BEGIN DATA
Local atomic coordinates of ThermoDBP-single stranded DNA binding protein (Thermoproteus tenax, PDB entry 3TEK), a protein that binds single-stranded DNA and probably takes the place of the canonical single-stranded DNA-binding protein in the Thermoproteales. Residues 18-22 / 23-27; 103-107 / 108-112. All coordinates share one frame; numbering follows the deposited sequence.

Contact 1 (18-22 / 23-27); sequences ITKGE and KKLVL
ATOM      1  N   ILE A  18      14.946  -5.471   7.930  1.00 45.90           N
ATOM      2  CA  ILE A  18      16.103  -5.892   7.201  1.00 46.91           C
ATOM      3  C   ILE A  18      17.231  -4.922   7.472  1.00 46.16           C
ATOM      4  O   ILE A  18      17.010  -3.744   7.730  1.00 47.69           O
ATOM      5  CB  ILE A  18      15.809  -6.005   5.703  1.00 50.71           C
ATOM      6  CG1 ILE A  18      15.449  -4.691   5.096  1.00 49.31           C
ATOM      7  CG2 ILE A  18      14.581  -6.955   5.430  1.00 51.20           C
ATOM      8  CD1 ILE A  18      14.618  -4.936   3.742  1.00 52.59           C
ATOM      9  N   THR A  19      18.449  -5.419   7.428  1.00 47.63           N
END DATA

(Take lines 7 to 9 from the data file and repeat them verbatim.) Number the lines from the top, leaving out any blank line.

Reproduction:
ATOM      5  CB  ILE A  18      15.809  -6.005   5.703  1.00 50.71           C
ATOM      6  CG1 ILE A  18      15.449  -4.691   5.096  1.00 49.31           C
ATOM      7  CG2 ILE A  18      14.581  -6.955   5.430  1.00 51.20           C